The weakest household spending for three years and falling levels of business investment dragged the economy to its worst quarterly performance for five years according to official statistics, with revised estimates showing GDP rose by just 0.1% in Q1.
Nevertheless, there have been signs that the economy may have recovered somewhat in the second quarter. Growth in UK services hit a three-month high in May, although this was against the backdrop of strong cost pressures. The IHS Markit/CIPS UK Services Purchasing Managers’ Index climbed to 54 in May, up on 52.8 in April. Competitive pricing, greater business investment and new product launches led to improved sales volumes, but the increase in new work was one of the weakest seen since summer 2016.
Meanwhile, Brexit rumbles on with multiple outcome scenarios still a possibility. Theresa May has welcomed the passing of the Brexit bill through Parliament as "a crucial step" in delivering a "smooth and orderly Brexit". Peers accepted the amendment to the EU (Withdrawal) Bill sent to them from the House of Commons, meaning the bill now goes for Royal Assent to become law.
In spite of the less bullish atmosphere, the Treasury’s forecasting panel has maintained this month’s GDP growth forecasts for 2018 and 2019 at, respectively, 1.4% and 1.5%.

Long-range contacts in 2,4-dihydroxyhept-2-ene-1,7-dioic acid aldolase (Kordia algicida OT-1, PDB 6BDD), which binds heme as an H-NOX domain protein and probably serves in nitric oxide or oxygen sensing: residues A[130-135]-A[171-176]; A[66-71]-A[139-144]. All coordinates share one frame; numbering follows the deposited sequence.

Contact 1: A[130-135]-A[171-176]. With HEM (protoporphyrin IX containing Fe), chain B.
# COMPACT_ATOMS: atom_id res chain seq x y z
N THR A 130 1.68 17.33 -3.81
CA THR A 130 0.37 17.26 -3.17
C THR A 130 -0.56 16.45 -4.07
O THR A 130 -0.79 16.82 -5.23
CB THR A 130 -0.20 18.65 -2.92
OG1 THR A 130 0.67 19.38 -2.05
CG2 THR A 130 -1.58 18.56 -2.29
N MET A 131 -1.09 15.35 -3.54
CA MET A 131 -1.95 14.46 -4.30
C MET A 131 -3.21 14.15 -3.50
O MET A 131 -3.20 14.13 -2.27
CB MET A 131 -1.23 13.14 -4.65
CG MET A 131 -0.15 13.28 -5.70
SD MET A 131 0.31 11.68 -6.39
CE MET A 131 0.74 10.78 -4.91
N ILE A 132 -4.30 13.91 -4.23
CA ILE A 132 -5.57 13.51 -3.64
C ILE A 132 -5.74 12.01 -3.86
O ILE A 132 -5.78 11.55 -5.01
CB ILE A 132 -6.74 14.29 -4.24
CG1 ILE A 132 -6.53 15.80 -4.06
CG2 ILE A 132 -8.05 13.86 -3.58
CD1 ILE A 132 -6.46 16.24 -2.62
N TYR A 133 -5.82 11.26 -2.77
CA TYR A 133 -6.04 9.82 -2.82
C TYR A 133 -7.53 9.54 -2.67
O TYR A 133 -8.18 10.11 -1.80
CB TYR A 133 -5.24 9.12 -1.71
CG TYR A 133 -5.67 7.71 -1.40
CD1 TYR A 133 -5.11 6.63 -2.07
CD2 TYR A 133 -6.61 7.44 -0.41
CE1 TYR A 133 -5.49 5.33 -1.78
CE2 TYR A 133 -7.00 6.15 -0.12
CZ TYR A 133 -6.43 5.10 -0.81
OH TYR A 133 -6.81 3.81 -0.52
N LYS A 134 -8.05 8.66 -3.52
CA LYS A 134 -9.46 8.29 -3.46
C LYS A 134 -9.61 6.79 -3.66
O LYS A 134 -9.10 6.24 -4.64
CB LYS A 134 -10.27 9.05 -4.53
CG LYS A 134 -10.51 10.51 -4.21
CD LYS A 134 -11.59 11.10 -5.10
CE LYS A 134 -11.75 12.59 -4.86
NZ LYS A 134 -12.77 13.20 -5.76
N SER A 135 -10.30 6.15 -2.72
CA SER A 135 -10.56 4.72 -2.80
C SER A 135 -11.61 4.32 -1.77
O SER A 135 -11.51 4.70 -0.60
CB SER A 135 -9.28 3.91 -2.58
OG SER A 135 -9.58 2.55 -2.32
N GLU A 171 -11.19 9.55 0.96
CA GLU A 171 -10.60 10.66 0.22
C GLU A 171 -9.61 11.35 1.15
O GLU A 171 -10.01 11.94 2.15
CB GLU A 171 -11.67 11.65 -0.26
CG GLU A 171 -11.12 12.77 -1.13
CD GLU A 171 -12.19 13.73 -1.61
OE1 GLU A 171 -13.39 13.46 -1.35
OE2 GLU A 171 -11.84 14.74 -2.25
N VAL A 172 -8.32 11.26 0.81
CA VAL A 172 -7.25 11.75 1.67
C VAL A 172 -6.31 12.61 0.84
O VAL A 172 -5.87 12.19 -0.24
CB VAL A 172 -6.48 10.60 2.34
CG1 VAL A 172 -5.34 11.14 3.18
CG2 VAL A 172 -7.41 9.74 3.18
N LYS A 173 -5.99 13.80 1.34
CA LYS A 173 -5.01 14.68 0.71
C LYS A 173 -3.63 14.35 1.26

Inflation & interest rates
Annual consumer price inflation was unchanged at 2.4% in May, although RPI inflation nudged downwards, from 3.4% to 3.3%. The Treasury forecasting panel’s 2018 inflation (CPI) forecast was held at 2.3% for the second month in succession, and the RPI forecast was held at 3.2%. Further reductions in both inflation measures are forecast for 2019.
The Bank of England’s Monetary Policy Committee held Bank Rate at 0.5% at its May meeting. It is still widely expected that there will be at least one further increase this year, especially if inflation remains above target and real wages’ growth stays in positive territory. UK 3 month Libor rates have nudged upwardsthis month and as at 15 th June stood at 0.631%, while 5 year swap rates have dropped slightly to 1.323%.
Employment and earnings growth
The latest employment rate is 75.6%, higher than for a year earlier (74.8%) and the joint highest since comparable records began in 1971. The latest unemployment rate stands at 4.2%, down from 4.6% for a year earlier and the joint lowest since 1975. Latest estimates show that average weekly earnings for employees in Great Britain in nominal terms increased by 2.8% excluding bonuses, and by 2.5% including bonuses, compared with a year earlier. Inflation continues to take its toll, however, and average weekly earnings for employees in Great Britain in real terms increased by just 0.4% excluding bonuses, and by 0.1% including bonuses, compared with a year earlier.